Noncustodial parents in Virginia can face negative consequences when they fail to pay child support on time. For instance, they could experience financial problems, strained relationships with family members and the possibility of going to jail. In many cases, those who owe child support are already struggling financially. According to a report from the Urban Institute, 70 percent of parents who have outstanding support balances either report no income or make less than $10,000 a year.
When a parent fails to keep up with child support obligations, it could result in a criminal record or loss of a drivers license. Losing a job due to a criminal record makes it harder to provide financially for a child while losing a drivers license can make it harder to get to work or see a child. Ultimately, it can be the child who suffers the most as he or she is unable to have a relationship with the parent.
A parent who can’t afford to provide financial resources to a child will probably not be able to afford an attorney to help in a child support case. Such parents could miss out on important legal information related to child support. In some cases, parents can face emotional trauma because they aren’t able to provide for their children.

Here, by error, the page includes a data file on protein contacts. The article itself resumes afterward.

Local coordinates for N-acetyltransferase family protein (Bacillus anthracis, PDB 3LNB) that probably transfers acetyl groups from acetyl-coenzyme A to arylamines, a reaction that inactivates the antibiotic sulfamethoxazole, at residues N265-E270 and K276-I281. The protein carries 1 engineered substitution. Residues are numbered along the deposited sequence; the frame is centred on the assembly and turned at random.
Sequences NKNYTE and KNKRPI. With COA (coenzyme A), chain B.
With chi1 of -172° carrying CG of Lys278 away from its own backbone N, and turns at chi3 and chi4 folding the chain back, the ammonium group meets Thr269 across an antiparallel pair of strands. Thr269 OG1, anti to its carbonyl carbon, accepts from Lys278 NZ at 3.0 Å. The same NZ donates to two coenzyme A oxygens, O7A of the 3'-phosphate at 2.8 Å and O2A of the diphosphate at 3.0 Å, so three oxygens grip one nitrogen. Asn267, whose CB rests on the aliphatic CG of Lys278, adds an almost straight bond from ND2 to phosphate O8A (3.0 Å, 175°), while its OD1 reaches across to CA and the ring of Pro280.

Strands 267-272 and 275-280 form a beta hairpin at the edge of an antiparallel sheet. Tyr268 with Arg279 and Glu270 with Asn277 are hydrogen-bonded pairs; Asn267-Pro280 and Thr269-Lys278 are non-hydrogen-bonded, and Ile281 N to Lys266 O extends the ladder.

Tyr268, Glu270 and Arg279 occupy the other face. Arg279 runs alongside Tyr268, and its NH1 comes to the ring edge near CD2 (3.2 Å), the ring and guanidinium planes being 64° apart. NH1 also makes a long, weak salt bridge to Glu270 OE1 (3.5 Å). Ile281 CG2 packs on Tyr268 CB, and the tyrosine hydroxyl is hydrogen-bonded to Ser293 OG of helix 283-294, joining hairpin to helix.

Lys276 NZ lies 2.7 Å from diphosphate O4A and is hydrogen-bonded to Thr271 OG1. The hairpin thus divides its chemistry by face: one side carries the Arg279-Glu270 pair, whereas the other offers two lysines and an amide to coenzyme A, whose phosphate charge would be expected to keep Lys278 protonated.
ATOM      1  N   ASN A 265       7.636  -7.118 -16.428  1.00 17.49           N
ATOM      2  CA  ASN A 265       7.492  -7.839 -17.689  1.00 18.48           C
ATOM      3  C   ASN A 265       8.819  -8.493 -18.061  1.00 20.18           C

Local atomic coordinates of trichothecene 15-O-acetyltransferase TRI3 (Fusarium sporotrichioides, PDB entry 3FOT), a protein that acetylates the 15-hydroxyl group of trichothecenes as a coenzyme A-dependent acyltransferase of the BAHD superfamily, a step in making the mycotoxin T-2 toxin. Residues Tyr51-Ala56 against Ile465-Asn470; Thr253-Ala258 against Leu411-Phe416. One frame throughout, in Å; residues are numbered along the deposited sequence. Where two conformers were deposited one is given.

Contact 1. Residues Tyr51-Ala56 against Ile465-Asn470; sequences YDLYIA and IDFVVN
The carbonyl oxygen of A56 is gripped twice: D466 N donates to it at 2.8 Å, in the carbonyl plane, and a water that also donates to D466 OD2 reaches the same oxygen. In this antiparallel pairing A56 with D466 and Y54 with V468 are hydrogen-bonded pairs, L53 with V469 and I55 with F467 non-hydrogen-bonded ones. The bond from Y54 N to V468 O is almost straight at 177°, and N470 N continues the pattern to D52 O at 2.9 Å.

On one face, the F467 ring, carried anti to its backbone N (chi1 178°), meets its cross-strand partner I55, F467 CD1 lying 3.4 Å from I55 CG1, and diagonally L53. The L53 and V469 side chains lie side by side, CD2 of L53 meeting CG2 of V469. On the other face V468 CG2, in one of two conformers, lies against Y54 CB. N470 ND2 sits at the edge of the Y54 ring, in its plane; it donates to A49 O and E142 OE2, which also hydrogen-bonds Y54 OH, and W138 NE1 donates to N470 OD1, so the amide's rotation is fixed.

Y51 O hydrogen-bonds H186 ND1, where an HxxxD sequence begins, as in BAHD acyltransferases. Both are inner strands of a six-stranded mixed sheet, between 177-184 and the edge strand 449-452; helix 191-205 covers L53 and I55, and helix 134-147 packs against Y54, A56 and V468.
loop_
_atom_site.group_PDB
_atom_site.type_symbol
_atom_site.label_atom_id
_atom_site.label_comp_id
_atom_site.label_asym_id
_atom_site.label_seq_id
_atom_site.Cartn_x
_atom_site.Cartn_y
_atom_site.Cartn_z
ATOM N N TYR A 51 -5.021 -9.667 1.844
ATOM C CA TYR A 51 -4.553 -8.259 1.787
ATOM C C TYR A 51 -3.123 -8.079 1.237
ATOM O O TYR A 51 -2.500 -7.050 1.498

When a parent isn’t granted physical custody of a child, he or she is generally required to pay child support to the custodial parent. Those who are struggling to make their payments could ask that an existing support order be modified. An attorney could help a parent pursue a support order modification. It is important to note that even if an order is modified, a parent must generally pay any back support owed.